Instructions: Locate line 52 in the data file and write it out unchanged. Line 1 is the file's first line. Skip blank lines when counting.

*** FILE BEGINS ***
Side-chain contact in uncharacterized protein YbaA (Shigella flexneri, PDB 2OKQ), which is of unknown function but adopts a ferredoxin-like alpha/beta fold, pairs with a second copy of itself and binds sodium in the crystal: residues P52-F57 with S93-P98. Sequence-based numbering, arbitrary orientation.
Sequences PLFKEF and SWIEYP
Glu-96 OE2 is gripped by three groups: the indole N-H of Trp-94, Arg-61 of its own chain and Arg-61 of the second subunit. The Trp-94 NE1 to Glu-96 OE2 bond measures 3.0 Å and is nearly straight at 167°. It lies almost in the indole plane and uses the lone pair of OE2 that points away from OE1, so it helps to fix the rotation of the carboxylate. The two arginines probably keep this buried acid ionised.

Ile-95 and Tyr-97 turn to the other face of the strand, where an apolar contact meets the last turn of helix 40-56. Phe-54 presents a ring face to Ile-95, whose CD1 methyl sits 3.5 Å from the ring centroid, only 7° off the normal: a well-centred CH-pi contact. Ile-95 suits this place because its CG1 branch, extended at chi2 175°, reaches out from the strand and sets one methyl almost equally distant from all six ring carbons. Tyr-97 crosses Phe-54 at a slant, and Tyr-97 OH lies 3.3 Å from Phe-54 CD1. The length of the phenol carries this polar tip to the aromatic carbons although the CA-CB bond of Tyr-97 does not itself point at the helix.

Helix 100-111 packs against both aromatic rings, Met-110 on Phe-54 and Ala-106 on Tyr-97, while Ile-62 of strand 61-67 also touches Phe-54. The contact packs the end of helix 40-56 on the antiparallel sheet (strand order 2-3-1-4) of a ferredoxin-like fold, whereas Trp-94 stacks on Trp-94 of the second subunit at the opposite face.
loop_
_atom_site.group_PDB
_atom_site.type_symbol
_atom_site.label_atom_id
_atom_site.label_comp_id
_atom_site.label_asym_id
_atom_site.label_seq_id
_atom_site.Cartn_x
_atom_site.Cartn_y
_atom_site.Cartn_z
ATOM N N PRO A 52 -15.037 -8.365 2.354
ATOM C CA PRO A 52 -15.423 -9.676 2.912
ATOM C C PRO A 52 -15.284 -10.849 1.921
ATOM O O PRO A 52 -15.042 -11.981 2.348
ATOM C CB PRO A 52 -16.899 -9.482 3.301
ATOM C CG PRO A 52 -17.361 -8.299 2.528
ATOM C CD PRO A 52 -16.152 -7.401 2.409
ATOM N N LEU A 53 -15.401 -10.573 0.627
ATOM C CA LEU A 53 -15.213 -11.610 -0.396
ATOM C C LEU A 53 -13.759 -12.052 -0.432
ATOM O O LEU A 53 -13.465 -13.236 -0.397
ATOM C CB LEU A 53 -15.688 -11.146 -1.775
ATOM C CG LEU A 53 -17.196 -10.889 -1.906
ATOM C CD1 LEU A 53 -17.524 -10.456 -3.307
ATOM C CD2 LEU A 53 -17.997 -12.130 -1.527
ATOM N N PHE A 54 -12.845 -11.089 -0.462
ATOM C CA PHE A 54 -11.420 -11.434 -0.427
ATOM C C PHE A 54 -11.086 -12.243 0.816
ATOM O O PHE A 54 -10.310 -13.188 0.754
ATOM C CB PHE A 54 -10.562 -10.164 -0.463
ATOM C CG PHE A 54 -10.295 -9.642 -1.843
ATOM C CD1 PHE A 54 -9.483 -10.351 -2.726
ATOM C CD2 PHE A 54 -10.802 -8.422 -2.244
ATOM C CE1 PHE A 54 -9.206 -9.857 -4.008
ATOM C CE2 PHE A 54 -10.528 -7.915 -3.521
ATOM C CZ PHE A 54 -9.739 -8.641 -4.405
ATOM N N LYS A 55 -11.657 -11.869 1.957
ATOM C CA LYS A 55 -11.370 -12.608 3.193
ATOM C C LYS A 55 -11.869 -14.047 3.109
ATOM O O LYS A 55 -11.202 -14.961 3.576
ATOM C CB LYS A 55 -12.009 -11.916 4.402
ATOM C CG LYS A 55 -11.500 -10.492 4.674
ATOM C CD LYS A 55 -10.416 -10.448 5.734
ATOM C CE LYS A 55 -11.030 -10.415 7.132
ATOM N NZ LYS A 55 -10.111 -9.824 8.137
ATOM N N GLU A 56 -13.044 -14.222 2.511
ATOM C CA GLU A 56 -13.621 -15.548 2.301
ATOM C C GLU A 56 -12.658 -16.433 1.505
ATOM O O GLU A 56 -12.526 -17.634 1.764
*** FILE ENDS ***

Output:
ATOM C CA GLU A 56 -13.621 -15.548 2.301